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Author Topic: New to WebbotLib/Axon/SoR, a few questions on the internals of Webbotlib  (Read 2397 times)

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Offline GrooveHolmesTopic starter

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Hi folks, thanks in advance for the help.

I just got my AxonII on Friday and this is my first foray into working with microcontrollers.  I understand simple electronics and can code fairly competently in C# and java, but am just beginning to muddle my way into C.

My problem is transitioning my brain from object orientated programming on PCs to non-object oriented programming on embedded platforms.

This might just be a C thing (learning as I go with the Axon, so I'm as new to C), but why does the appControl() method (which I read emulates/replaces the main() method) end and then get recursively called in the specific microseconds, as opposed to the (traditional main()) method being called once and continuously looping through it's own logic until instructed to end (user closes application/turns off robot).

I understand the intention and purpose behind the appInitHardware() and appInitSoftware methods, but am just trying to understand the benefit and reasoning behind having the appControl() method execute and end infinity as opposed to being ran once like the traditional main (which I read is still there, but buried in the webbotlib header files (and responsible for calling the 3 main webbotlib methods (appInitHardware/Software and appControl).

So what I'm wondering is... (keeping in mind this is day 3 into the MCU/webbotlib world):
- Why do we recursively use the appControl() method instead of the traditional main()?
- Is the appControl() method intented to contain higher level logic, or just device command logic? If the latter, where should the higher level logic code go?
     - Is the appControl() method meant to execute as quickly as possible, or take however long its supposed to take (like the main() method)?
- What is the TICK_COUNT object and how/why do I use it?
- What happens to events while the appControl() method is waiting to execute again? eg; If the appControl() method is set to execute every 1 second, and an event (user presses onboard button) occurs that is shorter then the cycle time, does it miss the event? (I'm guessing this would be handled by some kind of listening event, but if that's placed inside the appControl() method it not be listening during the wait time before the appControl() method is executed again!)


Thanks again for the help!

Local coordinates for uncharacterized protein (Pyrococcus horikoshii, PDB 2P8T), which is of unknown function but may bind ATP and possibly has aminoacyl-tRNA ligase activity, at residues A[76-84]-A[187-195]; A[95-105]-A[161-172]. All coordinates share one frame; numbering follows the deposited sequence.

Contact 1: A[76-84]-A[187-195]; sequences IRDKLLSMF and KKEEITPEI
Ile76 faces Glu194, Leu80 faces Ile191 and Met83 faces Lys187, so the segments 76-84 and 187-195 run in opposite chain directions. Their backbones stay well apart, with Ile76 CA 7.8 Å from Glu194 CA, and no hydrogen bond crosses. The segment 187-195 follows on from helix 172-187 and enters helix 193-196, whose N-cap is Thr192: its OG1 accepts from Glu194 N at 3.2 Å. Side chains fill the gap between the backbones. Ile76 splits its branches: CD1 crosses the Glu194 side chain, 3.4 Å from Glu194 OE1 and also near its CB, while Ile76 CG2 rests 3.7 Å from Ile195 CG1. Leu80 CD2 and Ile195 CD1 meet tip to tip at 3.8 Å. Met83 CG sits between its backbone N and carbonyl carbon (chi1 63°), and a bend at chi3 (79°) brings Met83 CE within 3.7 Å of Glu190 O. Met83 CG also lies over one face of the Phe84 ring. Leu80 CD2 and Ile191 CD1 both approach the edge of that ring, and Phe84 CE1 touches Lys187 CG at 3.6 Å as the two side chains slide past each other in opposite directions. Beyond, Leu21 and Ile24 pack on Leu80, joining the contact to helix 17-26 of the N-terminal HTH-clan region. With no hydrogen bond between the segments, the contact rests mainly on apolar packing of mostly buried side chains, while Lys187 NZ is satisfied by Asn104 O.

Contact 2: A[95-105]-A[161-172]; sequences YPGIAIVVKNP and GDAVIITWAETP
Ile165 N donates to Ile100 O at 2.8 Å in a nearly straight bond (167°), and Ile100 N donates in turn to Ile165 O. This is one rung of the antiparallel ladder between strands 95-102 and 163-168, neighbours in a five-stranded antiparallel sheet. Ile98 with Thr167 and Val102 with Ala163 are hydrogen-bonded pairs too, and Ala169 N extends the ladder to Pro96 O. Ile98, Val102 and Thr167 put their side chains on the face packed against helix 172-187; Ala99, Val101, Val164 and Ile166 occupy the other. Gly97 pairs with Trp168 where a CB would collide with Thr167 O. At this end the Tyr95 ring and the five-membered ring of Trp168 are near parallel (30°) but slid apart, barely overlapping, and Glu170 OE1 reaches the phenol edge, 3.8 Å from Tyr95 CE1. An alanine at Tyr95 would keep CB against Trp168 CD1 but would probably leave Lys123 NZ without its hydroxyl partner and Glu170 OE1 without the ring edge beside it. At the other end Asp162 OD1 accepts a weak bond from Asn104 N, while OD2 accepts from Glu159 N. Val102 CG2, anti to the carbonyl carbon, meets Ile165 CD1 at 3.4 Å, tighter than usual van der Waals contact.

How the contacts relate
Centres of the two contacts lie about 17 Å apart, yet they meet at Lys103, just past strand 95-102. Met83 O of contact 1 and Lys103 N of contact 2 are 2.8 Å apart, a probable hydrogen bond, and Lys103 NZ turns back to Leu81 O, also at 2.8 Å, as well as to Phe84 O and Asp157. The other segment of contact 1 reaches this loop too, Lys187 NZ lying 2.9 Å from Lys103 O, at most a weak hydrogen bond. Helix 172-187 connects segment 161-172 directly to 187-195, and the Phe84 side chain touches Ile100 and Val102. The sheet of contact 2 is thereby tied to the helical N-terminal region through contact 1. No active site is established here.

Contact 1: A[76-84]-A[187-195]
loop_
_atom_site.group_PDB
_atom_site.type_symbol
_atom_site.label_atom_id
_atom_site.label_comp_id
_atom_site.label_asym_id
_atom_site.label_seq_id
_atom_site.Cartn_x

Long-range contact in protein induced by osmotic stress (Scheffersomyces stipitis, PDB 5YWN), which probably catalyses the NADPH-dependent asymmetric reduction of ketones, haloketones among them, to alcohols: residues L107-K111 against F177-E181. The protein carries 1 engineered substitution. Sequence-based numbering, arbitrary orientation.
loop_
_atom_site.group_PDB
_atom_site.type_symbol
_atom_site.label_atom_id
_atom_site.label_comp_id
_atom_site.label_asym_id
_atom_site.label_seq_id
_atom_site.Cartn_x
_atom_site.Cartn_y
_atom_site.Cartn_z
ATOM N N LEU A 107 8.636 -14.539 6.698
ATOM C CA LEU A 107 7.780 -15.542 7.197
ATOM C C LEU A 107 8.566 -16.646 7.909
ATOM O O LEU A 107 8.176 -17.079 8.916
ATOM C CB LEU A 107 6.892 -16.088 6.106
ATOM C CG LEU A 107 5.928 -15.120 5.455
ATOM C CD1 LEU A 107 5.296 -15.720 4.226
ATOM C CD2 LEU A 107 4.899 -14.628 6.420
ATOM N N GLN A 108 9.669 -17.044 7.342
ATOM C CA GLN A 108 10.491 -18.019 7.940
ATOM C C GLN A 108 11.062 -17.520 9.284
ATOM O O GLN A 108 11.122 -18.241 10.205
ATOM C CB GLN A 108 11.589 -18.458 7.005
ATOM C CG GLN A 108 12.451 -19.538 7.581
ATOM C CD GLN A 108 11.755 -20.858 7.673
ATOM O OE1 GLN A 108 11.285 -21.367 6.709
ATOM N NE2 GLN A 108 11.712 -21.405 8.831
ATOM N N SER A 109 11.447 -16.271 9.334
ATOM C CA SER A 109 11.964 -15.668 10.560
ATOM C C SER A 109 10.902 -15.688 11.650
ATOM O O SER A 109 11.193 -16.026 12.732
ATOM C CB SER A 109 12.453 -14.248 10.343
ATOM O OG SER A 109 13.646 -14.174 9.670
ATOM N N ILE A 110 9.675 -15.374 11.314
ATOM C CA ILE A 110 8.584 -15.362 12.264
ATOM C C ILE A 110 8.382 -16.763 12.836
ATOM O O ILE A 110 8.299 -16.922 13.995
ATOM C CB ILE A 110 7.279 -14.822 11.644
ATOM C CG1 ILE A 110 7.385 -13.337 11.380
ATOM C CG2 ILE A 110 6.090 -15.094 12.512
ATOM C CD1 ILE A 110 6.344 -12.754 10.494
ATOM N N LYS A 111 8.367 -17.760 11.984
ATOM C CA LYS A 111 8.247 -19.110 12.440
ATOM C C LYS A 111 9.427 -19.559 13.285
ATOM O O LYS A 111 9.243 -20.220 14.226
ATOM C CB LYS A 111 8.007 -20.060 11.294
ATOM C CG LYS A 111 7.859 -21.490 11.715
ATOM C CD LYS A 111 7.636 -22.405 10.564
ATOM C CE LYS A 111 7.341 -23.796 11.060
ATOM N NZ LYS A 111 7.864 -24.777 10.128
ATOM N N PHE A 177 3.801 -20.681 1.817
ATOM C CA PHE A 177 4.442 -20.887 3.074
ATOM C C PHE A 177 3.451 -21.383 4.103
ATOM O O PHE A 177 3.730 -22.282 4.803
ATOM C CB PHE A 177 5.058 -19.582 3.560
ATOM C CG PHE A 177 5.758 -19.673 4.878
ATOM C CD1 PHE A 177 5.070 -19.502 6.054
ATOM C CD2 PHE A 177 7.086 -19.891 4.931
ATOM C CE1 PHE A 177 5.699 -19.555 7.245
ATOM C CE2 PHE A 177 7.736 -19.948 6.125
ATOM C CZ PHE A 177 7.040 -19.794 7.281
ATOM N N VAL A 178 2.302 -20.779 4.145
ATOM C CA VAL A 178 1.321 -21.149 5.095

(just to note, I have tried painfully over the last few days to go through all the webbotlib source c/h files to try and understand better, but due to my inexperience with C, the webbotlib API, and MCU's in general it is all very overwhelming.)


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Offline Webbot

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I just got my AxonII on Friday and this is my first foray into working with microcontrollers.  I understand simple electronics and can code fairly competently in C# and java, but am just beginning to muddle my way into C.
My problem is transitioning my brain from object orientated programming on PCs to non-object oriented programming on embedded platforms.
Am a java/OO believer - so I understandyour pain!


Quote
This might just be a C thing (learning as I go with the Axon, so I'm as new to C), but why does the appControl() method (which I read emulates/replaces the main() method) end and then get recursively called in the specific microseconds, as opposed to the (traditional main()) method being called once and continuously looping through it's own logic until instructed to end (user closes application/turns off robot).
appControl is not called 'recursively' - it is called 'iteratively'. ie call do { 'appControl', 'wait' )until(forever)
The advantage of releasing control back to the real main is that every time your appControl is called is that it has current loop and time info passed in. Equally the pause returned by your appControl can be used by the lib to do some 'housekeeping'.

So your appControl should execute as quickly as possible (ie no delays within it). Alternatively you can leave your main loop empty and put it all instead in a 'scheduler event' if you want it to be called every 'n' ms instead.
Quote
- Is the appControl() method intented to contain higher level logic, or just device command logic? If the latter, where should the higher level logic code go?
     - Is the appControl() method meant to execute as quickly as possible, or take however long its supposed to take (like the main() method)?
Its just like your 'old fashioned main' with an 'optional' delay specified by the return value

Quote
- What is the TICK_COUNT object and how/why do I use it?
As described in the manual a TICK_COUNT is a number in microseconds (ie 1 / 1,000,000 th of a second)

Quote
So what I'm wondering is... (keeping in mind this is day 3 into the MCU/webbotlib world):
- What happens to events while the appControl() method is waiting to execute again? eg; If the appControl() method is set to execute every 1 second, and an event (user presses onboard button) occurs that is shorter then the cycle time, does it miss the event? (I'm guessing this would be handled by some kind of listening event, but if that's placed inside the appControl() method it not be listening during the wait time before the appControl() method is executed again!)
Welcome to the world of interrupts. Once you've set up a service handler then it will be called whenever it happens regardless of whether its during your appControl etc etc

Quote
(just to note, I have tried painfully over the last few days to go through all the webbotlib source c/h files to try and understand better, but due to my inexperience with C, the webbotlib API, and MCU's in general it is all very overwhelming.)
Yep - its a whole new world !
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Offline GrooveHolmesTopic starter

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Thank you for the reply Webbot, although I'm still a bit confused!  :p For some reason, I can't help but to think of the 'iteration' of the appControl method cycles similar to the Frames Per Second on PC programming; a cyclic process that runs out of, but separate from the main() block of logic for synchronization purposes.

I'll try to flip this into bot terms (for my benefit!) using some existing well known 'bots' as an example: